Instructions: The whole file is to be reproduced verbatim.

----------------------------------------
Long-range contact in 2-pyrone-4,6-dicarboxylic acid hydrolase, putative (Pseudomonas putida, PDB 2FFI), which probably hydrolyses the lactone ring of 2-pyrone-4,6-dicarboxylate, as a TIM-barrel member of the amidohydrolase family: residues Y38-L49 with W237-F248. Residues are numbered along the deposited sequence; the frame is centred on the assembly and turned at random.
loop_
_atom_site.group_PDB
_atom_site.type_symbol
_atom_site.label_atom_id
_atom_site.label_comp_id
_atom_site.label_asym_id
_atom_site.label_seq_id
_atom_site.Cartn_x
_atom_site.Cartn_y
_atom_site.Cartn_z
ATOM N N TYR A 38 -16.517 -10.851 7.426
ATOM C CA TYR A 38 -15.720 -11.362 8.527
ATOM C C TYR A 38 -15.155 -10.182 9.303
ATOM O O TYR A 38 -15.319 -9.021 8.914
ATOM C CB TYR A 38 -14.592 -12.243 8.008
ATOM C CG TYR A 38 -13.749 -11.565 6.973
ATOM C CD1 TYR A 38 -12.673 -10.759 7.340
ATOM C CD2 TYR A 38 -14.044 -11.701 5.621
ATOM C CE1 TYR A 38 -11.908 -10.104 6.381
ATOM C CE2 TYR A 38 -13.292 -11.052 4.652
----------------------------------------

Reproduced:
Long-range contact in 2-pyrone-4,6-dicarboxylic acid hydrolase, putative (Pseudomonas putida, PDB 2FFI), which probably hydrolyses the lactone ring of 2-pyrone-4,6-dicarboxylate, as a TIM-barrel member of the amidohydrolase family: residues Y38-L49 with W237-F248. Residues are numbered along the deposited sequence; the frame is centred on the assembly and turned at random.
loop_
_atom_site.group_PDB
_atom_site.type_symbol
_atom_site.label_atom_id
_atom_site.label_comp_id
_atom_site.label_asym_id
_atom_site.label_seq_id
_atom_site.Cartn_x
_atom_site.Cartn_y
_atom_site.Cartn_z
ATOM N N TYR A 38 -16.517 -10.851 7.426
ATOM C CA TYR A 38 -15.720 -11.362 8.527
ATOM C C TYR A 38 -15.155 -10.182 9.303
ATOM O O TYR A 38 -15.319 -9.021 8.914
ATOM C CB TYR A 38 -14.592 -12.243 8.008
ATOM C CG TYR A 38 -13.749 -11.565 6.973
ATOM C CD1 TYR A 38 -12.673 -10.759 7.340
ATOM C CD2 TYR A 38 -14.044 -11.701 5.621
ATOM C CE1 TYR A 38 -11.908 -10.104 6.381
ATOM C CE2 TYR A 38 -13.292 -11.052 4.652